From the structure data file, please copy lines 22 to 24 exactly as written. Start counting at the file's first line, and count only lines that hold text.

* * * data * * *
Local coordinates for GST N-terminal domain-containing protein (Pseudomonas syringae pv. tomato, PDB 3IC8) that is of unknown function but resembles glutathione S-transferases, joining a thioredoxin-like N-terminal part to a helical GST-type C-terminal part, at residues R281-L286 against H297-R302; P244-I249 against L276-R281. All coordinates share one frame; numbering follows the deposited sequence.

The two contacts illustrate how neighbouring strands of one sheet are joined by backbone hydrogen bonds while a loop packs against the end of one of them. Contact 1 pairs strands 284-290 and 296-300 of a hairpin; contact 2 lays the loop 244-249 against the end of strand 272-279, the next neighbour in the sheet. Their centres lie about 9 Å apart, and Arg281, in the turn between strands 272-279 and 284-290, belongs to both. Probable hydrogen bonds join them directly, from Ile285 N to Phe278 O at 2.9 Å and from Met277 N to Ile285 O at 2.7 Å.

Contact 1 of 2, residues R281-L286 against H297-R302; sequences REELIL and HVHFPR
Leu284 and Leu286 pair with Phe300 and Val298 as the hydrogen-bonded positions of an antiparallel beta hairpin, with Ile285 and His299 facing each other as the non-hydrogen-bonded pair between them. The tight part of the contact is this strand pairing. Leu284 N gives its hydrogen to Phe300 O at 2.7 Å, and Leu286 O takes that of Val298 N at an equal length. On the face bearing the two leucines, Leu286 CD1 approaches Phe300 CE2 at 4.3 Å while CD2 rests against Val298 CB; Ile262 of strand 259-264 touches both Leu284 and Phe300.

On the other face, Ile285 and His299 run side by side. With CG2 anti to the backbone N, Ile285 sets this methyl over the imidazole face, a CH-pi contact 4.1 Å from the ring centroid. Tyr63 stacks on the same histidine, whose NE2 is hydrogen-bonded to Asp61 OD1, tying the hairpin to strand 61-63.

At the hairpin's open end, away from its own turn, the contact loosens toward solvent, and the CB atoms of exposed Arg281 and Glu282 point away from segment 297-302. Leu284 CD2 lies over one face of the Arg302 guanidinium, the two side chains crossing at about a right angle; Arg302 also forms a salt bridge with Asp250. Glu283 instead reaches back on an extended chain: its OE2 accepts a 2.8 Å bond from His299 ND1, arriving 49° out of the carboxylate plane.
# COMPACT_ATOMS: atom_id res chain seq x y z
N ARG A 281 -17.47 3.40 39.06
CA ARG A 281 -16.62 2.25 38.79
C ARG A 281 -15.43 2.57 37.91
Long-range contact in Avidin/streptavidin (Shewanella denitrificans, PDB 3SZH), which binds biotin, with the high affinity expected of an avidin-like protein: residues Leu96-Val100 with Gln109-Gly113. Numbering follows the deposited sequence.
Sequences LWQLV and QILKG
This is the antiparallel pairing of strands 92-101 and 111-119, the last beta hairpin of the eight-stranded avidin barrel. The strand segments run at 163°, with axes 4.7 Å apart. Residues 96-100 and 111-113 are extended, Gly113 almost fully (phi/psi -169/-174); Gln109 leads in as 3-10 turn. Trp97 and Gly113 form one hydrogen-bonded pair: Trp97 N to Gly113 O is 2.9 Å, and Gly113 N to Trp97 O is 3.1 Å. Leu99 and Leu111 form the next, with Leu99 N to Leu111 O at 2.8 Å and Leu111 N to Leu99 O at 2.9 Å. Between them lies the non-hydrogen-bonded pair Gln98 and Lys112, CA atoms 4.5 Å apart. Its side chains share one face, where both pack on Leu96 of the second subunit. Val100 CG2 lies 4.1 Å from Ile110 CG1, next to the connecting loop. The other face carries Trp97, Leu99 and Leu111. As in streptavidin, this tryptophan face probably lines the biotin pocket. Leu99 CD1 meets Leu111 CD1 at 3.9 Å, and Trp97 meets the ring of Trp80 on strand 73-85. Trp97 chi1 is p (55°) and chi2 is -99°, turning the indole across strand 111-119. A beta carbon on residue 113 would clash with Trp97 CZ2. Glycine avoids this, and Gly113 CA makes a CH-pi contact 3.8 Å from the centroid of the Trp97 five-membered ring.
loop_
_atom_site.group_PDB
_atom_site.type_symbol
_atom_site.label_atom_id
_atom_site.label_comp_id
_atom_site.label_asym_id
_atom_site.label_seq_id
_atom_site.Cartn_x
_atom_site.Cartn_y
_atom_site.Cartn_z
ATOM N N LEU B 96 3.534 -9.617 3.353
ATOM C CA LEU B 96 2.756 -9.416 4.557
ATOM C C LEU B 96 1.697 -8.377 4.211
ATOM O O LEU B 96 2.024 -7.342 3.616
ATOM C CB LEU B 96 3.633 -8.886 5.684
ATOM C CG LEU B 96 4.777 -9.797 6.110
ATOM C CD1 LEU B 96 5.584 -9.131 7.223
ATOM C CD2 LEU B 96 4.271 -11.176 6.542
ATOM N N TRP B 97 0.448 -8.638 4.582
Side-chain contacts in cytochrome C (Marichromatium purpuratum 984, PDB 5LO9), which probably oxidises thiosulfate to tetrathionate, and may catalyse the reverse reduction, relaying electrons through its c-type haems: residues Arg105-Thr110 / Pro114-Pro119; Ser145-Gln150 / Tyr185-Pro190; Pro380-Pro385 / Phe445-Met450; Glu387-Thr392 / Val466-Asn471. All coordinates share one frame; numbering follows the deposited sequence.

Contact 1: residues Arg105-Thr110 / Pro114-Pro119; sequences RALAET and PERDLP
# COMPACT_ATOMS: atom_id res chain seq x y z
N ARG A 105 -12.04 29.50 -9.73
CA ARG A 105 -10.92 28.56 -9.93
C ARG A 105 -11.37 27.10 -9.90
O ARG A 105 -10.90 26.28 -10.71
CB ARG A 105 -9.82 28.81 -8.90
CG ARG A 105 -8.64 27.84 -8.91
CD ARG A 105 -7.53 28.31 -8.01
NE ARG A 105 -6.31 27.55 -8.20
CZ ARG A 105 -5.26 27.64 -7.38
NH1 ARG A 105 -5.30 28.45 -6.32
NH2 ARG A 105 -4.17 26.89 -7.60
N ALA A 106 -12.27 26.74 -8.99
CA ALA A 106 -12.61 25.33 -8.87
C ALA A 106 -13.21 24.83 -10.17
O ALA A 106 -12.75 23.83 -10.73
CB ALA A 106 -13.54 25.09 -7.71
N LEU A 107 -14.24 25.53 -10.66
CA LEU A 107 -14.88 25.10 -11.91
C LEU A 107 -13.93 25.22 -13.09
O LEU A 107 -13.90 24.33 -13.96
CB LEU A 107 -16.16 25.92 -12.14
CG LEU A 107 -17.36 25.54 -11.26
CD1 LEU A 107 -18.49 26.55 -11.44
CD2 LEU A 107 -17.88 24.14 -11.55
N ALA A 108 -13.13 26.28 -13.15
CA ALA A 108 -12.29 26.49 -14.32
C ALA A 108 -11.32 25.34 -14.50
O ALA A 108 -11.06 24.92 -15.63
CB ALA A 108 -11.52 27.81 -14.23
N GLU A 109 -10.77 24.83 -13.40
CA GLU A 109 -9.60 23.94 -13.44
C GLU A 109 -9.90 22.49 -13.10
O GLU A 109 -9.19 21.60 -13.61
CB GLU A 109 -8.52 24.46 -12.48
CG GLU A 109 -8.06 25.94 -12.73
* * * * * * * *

_atom_site.Cartn_y
_atom_site.Cartn_z
ATOM N N LEU B 96 3.534 -9.617 3.353